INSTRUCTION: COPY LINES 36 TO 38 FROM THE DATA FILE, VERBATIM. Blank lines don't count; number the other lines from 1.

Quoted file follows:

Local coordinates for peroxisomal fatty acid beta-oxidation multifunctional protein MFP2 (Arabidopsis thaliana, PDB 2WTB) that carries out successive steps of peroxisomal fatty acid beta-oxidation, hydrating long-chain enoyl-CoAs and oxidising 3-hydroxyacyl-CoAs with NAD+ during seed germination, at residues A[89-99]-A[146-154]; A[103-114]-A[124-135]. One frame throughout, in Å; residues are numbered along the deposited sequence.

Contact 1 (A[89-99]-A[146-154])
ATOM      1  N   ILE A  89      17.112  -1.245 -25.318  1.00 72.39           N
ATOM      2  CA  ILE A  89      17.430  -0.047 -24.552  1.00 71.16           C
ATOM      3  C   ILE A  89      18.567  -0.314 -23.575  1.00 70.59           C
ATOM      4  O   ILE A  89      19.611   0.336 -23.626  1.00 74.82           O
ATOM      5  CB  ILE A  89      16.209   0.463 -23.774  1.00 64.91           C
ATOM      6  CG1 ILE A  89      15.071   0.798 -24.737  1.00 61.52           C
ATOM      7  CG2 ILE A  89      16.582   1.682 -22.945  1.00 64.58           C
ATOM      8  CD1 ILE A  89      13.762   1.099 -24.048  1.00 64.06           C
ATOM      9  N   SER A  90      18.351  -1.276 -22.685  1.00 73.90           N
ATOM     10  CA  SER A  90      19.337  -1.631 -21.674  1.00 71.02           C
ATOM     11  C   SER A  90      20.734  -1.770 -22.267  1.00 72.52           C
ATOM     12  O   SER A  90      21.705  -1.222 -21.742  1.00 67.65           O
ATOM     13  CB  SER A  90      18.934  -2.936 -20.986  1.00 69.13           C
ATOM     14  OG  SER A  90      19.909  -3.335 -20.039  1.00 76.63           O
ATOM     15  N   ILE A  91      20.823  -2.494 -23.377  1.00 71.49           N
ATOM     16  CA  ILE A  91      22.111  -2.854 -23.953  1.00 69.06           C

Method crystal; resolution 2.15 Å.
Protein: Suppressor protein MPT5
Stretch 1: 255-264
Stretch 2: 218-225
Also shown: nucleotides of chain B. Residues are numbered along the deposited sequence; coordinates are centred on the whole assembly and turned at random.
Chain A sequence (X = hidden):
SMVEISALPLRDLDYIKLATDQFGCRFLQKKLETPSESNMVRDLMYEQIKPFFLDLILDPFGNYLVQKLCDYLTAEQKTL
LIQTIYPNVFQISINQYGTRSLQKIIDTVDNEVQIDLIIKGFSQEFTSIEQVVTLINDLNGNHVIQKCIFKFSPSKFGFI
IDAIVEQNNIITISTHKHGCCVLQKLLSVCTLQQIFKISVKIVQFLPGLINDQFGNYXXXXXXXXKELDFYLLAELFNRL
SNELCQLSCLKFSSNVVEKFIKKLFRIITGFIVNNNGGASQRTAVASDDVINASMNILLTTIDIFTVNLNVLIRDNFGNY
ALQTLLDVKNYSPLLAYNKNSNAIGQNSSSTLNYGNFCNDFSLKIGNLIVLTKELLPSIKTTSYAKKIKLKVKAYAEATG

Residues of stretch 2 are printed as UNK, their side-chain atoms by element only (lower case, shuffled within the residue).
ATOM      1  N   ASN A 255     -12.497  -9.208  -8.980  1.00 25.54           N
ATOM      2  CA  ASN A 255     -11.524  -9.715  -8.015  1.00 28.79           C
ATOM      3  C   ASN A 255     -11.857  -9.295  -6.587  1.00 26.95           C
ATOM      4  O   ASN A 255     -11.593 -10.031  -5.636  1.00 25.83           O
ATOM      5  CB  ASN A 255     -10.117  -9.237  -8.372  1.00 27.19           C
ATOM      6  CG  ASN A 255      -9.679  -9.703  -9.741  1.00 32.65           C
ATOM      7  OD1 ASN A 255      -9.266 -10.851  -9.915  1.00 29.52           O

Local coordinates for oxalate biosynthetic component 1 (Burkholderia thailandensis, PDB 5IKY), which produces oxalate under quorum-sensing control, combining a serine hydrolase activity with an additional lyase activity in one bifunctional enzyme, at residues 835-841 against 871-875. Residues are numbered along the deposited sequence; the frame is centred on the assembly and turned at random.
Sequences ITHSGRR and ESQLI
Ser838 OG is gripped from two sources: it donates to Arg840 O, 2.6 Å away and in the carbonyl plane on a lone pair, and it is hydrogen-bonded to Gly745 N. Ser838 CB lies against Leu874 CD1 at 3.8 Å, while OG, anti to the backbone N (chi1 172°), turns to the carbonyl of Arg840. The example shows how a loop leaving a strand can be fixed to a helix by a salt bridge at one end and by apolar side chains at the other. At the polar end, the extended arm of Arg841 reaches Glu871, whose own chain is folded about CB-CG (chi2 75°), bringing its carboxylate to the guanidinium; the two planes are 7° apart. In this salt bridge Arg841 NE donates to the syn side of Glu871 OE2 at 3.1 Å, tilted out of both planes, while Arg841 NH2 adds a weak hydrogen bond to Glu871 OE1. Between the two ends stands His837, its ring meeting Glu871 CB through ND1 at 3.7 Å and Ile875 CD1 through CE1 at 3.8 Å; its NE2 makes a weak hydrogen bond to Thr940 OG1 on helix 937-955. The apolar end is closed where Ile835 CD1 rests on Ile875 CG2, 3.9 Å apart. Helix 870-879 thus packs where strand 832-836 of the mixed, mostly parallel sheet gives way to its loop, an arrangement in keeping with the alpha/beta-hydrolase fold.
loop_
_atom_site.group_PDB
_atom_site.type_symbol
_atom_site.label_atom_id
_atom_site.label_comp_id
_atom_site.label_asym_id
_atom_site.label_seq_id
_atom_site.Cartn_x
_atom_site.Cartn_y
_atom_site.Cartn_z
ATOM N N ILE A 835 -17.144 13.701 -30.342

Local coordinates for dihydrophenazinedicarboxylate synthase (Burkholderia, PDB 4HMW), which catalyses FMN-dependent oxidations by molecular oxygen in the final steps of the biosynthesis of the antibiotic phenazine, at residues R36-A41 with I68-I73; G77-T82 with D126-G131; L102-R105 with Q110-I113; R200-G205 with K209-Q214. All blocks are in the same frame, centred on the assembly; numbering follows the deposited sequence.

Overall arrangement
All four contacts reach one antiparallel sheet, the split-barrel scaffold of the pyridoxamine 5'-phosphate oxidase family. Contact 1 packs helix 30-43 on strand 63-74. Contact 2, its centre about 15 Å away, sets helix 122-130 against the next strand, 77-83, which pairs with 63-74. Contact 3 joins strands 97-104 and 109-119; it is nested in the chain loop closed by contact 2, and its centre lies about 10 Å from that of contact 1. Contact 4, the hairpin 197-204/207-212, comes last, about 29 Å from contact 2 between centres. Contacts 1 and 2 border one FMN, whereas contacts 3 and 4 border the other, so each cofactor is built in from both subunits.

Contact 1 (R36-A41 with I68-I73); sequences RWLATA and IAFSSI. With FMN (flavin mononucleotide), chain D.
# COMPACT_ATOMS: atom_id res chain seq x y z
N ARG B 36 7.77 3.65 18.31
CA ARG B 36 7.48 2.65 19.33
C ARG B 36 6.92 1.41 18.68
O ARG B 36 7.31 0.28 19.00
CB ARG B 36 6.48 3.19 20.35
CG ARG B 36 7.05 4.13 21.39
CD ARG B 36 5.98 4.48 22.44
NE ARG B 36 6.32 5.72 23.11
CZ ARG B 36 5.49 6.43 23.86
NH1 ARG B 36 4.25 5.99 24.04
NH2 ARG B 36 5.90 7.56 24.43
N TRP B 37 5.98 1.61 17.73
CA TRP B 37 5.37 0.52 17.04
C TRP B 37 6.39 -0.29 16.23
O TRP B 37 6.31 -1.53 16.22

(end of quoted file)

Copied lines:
ATOM      6  CG  ASN A 255      -9.679  -9.703  -9.741  1.00 32.65           C
ATOM      7  OD1 ASN A 255      -9.266 -10.851  -9.915  1.00 29.52           O

Local coordinates for oxalate biosynthetic component 1 (Burkholderia thailandensis, PDB 5IKY), which produces oxalate under quorum-sensing control, combining a serine hydrolase activity with an additional lyase activity in one bifunctional enzyme, at residues 835-841 against 871-875. Residues are numbered along the deposited sequence; the frame is centred on the assembly and turned at random.